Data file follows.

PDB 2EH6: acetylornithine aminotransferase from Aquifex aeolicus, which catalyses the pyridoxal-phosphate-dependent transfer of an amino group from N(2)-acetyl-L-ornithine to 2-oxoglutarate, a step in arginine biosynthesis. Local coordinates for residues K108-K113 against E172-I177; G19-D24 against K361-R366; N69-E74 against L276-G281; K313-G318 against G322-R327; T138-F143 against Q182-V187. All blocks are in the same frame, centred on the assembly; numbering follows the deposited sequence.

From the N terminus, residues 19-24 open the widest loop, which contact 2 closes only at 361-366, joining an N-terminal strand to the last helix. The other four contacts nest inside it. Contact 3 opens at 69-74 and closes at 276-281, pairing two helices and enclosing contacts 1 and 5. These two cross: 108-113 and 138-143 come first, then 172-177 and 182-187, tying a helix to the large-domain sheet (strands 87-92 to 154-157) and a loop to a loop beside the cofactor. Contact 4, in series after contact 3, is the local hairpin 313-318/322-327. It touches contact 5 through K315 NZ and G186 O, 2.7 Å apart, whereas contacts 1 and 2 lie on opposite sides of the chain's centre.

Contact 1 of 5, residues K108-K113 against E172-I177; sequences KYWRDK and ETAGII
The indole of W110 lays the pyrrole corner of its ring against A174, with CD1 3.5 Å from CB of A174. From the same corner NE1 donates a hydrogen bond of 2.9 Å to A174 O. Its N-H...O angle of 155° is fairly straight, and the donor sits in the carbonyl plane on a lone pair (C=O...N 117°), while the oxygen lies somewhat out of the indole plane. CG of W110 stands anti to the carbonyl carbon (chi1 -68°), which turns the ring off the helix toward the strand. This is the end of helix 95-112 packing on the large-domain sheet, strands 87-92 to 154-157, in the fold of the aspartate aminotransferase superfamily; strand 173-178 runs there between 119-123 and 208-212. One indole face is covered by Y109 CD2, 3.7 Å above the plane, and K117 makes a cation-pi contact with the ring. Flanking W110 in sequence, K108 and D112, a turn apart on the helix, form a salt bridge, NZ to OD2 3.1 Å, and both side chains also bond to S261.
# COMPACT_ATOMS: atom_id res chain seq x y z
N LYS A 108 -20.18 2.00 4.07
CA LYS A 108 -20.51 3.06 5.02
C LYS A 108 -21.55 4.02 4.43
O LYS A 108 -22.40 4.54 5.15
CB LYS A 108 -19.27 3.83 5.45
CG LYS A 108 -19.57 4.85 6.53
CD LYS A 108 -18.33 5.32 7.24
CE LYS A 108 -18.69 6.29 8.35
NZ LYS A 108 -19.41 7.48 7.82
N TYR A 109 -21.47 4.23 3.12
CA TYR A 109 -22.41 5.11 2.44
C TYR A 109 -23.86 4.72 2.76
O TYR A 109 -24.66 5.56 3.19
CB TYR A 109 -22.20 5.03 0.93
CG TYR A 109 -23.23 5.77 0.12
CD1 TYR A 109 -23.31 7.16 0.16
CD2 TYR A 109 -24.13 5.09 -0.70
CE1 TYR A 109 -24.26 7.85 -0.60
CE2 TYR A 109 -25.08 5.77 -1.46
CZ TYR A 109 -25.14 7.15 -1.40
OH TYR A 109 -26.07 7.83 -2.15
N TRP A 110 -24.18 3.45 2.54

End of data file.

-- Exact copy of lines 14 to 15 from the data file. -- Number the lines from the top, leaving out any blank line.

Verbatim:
NZ LYS A 108 -19.41 7.48 7.82
N TYR A 109 -21.47 4.23 3.12